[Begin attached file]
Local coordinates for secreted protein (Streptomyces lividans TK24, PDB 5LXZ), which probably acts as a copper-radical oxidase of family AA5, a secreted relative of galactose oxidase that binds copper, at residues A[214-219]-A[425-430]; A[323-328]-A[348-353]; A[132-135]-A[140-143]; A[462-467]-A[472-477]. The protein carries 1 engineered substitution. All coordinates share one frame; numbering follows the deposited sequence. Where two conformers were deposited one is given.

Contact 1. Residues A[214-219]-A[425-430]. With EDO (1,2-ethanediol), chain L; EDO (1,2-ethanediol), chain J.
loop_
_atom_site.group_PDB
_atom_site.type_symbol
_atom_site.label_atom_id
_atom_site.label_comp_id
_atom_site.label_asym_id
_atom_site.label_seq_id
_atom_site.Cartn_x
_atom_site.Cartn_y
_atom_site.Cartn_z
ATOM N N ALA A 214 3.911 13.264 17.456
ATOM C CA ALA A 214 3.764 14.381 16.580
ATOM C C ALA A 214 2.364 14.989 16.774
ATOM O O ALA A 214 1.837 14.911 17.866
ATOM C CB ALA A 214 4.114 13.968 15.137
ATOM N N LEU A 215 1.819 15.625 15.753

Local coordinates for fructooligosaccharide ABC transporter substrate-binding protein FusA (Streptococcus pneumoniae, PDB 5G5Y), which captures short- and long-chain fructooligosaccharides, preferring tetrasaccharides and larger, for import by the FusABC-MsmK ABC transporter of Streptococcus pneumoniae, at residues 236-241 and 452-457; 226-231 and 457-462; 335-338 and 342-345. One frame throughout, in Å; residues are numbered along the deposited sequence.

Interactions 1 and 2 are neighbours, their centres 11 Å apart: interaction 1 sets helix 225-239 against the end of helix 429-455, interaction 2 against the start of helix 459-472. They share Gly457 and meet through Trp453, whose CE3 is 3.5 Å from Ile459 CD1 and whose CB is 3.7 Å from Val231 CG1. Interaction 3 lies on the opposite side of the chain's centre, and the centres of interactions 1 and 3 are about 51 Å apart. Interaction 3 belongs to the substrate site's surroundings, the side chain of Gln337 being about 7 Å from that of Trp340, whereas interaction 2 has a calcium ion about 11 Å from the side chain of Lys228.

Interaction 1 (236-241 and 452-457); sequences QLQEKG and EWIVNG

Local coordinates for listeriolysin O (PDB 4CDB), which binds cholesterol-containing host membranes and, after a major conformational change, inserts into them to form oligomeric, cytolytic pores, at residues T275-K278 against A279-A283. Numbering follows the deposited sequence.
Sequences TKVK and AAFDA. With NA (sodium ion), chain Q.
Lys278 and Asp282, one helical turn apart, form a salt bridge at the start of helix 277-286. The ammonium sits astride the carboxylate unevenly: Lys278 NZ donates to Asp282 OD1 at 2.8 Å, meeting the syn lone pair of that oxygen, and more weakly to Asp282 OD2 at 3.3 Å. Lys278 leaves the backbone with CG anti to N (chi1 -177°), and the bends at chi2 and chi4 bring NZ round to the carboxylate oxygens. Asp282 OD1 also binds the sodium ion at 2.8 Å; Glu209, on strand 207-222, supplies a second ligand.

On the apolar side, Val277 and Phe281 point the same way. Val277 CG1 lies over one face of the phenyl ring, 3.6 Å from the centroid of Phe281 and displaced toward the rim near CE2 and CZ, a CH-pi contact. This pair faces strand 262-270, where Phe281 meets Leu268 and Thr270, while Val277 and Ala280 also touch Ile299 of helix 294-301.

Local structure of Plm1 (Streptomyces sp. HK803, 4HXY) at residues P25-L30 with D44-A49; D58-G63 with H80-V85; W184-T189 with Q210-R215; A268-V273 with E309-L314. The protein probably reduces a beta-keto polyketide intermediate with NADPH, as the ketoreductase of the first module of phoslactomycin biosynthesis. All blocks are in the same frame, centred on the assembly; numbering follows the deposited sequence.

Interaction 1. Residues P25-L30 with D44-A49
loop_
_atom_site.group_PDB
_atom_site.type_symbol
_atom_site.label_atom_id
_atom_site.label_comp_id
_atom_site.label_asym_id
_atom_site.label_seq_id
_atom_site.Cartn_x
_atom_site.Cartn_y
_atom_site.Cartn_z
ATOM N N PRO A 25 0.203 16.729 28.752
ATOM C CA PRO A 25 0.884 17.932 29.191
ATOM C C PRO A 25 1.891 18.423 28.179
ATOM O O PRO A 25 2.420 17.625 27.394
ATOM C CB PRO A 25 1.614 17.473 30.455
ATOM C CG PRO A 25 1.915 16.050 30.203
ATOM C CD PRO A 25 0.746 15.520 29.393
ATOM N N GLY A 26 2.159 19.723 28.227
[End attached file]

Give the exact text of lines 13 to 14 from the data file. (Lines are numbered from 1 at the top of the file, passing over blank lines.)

ATOM N N ALA A 214 3.911 13.264 17.456
ATOM C CA ALA A 214 3.764 14.381 16.580